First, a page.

As a general rule, the best TV shows don’t last very long. The whole apparatus of television production inexorably trends towards creative entropy: The original writing staff leaves or gets lazy, the actors become bored and overpaid, the newer characters are never as interesting as the original characters (with some very notable exceptions). I never understand people who get angry that Arrested Development was canceled “too early.” The show had 53 fricking episodes – 41 more episodes than Fawlty Towers ever had – and pretty much every episode is worth watching. I’d say that roughly three to seven seasons is the TV sweet spot: Long enough for a show to evolve, but short enough to prevent late-period corrosion. (And that’s not to mention all the incredible one-season wonders that litter TV history, like The Prisoner, Boomtown, Firefly, John From Cincinnati, Kings, and Denis Leary’s The Job, still one of my favorite sitcoms ever.)
Still, I’m intrigued by HBO programming president Michael Lombardo’s statement today about Game of Thrones: “I hope it lasts for 20 years.” It might just have been an idle comment, but it’s worth discussing. Like most people who read George R. R. Martin’s books, I’m incredibly curious to see how the TV series will go about adapting the ever-expanding narrative into TV form. The first season of Thrones adhered reasonably close to the first book in the series. But the first book made that easy: There was a simple Starks vs. Lannisters conflict, and only a few settings. Starting with Book 2, A Clash of Kings, Martin’s narrative begins to splinter in a million different directions, and the books get longer and longer.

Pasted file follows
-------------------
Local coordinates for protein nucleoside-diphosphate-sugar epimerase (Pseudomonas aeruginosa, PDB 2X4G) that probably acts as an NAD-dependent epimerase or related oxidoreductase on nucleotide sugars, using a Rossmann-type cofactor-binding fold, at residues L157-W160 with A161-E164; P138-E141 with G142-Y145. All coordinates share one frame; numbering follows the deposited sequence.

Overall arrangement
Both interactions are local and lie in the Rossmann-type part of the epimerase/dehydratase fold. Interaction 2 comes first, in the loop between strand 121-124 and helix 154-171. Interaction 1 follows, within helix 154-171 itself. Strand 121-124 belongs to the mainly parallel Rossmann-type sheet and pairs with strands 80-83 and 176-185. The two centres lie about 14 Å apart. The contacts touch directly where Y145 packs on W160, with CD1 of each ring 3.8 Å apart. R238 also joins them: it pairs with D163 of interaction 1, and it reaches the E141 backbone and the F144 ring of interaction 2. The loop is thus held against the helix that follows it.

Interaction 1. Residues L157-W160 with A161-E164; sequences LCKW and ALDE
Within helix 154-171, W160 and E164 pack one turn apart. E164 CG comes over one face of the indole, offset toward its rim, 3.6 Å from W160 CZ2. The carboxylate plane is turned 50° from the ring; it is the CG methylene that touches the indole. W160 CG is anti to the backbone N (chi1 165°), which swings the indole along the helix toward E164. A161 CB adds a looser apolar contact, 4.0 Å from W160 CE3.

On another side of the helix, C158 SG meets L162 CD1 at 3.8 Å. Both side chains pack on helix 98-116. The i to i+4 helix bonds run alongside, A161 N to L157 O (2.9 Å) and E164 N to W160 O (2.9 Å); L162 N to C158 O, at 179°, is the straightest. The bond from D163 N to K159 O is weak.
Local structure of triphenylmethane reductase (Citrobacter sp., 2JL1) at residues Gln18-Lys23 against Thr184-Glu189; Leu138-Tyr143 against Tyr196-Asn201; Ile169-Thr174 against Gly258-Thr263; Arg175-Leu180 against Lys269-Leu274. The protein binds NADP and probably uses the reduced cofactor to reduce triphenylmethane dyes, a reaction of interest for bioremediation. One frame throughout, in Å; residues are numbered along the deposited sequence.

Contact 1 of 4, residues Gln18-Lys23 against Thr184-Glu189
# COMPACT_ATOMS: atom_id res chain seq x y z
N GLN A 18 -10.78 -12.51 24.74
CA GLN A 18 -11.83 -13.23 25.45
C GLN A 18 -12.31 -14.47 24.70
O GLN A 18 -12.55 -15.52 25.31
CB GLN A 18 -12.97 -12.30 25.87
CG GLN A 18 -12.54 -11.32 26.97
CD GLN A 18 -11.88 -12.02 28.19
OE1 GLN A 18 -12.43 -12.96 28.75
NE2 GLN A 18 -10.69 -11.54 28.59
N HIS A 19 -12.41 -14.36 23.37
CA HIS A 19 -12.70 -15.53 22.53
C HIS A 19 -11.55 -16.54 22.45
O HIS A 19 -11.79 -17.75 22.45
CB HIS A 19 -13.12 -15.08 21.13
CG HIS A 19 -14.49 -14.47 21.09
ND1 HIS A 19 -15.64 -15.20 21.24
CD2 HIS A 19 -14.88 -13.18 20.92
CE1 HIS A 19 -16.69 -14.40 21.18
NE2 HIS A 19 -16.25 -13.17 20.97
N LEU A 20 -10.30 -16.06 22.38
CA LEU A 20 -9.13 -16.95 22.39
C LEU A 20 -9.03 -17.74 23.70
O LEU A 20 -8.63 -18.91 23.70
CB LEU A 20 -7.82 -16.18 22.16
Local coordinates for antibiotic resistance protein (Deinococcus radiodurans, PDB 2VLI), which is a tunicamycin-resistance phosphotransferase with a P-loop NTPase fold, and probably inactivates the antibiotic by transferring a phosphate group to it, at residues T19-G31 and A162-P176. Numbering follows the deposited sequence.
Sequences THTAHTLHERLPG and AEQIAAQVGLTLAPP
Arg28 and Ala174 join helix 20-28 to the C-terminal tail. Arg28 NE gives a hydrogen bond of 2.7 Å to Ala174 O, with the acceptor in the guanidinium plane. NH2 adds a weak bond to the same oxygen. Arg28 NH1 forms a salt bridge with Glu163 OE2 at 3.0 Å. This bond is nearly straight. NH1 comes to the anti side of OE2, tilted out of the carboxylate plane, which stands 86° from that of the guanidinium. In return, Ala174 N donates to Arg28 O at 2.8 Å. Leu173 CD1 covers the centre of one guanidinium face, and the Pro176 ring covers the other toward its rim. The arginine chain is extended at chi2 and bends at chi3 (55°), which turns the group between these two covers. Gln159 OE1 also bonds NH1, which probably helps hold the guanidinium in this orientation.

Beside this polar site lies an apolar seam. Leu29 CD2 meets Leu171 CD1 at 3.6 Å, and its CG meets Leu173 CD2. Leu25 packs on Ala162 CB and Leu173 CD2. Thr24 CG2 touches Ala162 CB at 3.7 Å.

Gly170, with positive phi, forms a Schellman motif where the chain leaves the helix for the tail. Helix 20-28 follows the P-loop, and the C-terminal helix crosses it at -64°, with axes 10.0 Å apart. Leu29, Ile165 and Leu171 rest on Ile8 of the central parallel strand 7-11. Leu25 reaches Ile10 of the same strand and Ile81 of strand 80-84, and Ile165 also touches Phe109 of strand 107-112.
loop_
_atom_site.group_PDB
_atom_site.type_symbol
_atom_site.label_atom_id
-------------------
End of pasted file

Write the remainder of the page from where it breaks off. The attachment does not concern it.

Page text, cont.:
Martin himself told EW’s James Hibberd that he’s hoping HBO splits Book 3, A Storm of Swords, into two seasons. If that happens, it’s entirely plausible that A Feast for Crows and A Dance with Dragons (which cover the same time period over the course of a combined 1,700 pages) could turn into three seasons. And that gets us to 2018, by which point Martin will have presumably published at least one more book.
Of course, there’s another option. One of the most enjoyable parts of the first season of Game of Thrones was seeing how the series’ co-creators David Benioff and D.B. Weiss slowly began to put their own mark on the material. You could quibble with some of the additions. (I love how they turned Ros the red-headed whore into a regular character, but at this point she’s little more than a Nudity-Delivery Device.) But the vast majority of the changes were surprisingly compelling. I’m thinking of Tywin Lannister skinning his own stag, or the stealth promotion of Littlefinger from fascinating supporting character to fascinating lead character. Part of me kind of hopes that the series strikes off on its own from here. With only 10 episodes per season and literally hundreds of supporting characters to draw upon in future books, it doesn’t seem like Thrones would ever be in danger of going stale.
What do you think, Thrones fans? Do you think the series could sustain a long run? It might sound like a funny comparison, but could this be a show like The Simpsons, with an ever-expanding supporting cast? (Like, could we be looking at an entire episode about Asha Greyjoy in five seasons or so?) Or would you prefer that Thrones adhere to the one-book-per-season philosophy?
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